Biodegradable dissolved organic carbon in forest soil solution and effects of chronic nitrogen deposition


Using a flow-through bioreactor, biodegradable dissolved organic carbon (BDOC) in forest floor solution was determined for a red pine (Pinus resinosa) plantation and a naturally regenerated mixed hardwood forest (dominant species: Quercus velutina, Q. rubra, Acer rubrum, Fagus grandifolia, Prunus serotina). The forests have received chronic-N fertilization at three different rates (0, 50, 150 kg N ha(-1) year(-1)) since 1988. Both BDOC concentration and %BDOC [% of dissolved organic carbon (DOC)] were significantly higher in the summer (18-20 mg C l(-1), approximate to 30%) than spring or fall for both forest types. The BDOC depletion that was hypothesized to occur with chronic-N application and N saturation was not found in either stand. Instead, for the hardwood stand, BDOC concentration increased with N application, probably due to increased BDOC production in the forest floor with increases in available N. The strong negative relationship between litterfall mass and both BDOC concentration (r(2) = 0.36) and %BDOC (r(2) = 0.60) for the hardwood stand suggests that the primary source of BDOC in the hardwood forest floor is recent photosynthate allocated to fine roots for their growth, and organic compounds released from them (e.g., exudates and mucilage) rather than the leachate of freshly fallen autumn litter. A significant but weaker positive relationship between BDOC and ambient temperature for both stands suggests that the decomposition of forest floor organic matter is an additional source of BDOC in the forest floor. The production of non-biodegradable DOC (NBDOC) in the forest floor was not sensitive to ambient temperature or the chronic-N treatment. This suggests that an abiotic process, such as chemical equilibration between forest floor and forest floor solution, is responsible for the concentration of non-labile DOG. High %BDOC in throughfall (50-75%) for both stands suggests that throughfall is possibly an additional source of BDOC in the forest floor. (C) 2000 Elsevier Science Ltd. All rights reserved.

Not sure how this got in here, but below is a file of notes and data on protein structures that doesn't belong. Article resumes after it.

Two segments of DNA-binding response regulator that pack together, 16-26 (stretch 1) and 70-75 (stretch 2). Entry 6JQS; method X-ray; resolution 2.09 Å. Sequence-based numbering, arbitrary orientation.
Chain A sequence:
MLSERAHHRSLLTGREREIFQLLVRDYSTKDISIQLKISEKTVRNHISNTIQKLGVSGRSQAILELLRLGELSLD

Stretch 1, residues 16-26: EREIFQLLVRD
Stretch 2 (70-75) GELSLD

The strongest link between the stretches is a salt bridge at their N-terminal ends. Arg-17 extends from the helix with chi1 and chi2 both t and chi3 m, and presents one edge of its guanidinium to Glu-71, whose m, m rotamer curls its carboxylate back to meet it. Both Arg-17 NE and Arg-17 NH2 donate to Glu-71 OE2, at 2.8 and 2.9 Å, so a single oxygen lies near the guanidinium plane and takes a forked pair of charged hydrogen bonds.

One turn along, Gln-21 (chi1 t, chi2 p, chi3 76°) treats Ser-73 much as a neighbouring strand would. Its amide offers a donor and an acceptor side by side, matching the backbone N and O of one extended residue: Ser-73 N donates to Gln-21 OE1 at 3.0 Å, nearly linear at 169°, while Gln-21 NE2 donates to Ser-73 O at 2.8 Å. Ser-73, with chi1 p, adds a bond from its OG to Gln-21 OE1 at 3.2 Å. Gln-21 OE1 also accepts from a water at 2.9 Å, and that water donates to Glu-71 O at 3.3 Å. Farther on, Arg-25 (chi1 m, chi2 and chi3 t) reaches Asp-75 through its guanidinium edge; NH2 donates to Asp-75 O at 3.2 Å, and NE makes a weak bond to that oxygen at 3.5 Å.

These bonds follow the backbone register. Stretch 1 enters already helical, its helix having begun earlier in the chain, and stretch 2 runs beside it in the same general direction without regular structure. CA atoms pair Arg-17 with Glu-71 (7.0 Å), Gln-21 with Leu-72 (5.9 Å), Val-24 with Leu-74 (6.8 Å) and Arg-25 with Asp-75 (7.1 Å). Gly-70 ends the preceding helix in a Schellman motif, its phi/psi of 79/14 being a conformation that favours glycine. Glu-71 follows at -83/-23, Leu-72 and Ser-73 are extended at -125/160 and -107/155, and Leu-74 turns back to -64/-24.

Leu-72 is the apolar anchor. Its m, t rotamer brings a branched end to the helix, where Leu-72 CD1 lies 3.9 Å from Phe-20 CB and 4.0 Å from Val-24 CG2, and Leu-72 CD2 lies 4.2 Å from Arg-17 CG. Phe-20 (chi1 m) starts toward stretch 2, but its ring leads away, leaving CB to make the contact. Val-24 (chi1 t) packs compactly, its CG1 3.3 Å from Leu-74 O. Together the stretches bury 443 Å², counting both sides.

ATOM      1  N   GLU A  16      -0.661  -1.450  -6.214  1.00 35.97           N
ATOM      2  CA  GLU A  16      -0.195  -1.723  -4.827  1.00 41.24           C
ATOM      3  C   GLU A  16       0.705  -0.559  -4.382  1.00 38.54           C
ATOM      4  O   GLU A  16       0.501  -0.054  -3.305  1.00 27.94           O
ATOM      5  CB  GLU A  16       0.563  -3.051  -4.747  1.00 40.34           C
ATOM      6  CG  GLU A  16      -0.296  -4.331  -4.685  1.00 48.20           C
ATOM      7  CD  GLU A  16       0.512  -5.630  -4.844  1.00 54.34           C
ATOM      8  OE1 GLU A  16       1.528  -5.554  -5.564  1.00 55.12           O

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Soil Biology & Biochemistry



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© 2000 Elsevier Science Ltd.